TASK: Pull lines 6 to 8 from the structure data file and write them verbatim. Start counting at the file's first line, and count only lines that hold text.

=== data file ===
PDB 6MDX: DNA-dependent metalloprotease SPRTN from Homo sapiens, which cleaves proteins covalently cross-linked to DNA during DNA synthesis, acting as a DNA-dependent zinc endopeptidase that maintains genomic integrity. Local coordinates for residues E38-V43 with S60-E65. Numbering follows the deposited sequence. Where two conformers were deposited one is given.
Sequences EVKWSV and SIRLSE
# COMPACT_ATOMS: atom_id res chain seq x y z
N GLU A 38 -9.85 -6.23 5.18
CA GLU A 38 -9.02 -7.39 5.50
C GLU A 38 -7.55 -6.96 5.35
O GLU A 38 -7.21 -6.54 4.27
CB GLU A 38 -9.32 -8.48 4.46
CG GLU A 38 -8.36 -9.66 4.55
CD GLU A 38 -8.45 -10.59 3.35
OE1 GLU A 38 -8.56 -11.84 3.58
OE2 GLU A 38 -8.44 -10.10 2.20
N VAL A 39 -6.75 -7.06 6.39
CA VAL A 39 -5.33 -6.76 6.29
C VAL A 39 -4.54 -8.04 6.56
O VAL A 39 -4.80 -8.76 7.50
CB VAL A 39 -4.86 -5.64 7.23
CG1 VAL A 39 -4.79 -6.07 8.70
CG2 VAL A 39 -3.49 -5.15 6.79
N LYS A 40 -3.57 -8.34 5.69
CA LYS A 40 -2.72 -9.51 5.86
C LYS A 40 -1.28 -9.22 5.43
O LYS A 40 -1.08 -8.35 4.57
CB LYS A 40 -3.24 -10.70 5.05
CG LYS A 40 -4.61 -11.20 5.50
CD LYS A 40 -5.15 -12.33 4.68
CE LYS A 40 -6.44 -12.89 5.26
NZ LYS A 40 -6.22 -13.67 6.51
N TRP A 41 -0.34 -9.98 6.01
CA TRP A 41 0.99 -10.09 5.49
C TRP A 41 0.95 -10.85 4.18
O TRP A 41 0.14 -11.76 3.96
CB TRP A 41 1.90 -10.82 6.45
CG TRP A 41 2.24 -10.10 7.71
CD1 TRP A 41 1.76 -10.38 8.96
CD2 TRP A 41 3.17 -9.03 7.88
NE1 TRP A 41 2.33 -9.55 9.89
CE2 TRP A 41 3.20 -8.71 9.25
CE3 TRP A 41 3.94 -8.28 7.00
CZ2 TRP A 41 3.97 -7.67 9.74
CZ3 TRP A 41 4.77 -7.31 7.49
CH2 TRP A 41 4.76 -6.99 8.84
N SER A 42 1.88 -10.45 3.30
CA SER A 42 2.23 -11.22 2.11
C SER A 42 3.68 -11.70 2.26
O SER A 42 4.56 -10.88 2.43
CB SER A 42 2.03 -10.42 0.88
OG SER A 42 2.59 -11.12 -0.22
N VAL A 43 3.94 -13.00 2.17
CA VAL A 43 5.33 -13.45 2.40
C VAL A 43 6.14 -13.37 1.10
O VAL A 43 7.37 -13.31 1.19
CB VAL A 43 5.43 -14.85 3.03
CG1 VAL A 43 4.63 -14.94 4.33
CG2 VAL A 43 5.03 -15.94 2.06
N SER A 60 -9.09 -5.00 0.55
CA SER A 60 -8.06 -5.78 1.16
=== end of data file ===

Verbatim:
C GLU A 38 -7.55 -6.96 5.35
O GLU A 38 -7.21 -6.54 4.27
CB GLU A 38 -9.32 -8.48 4.46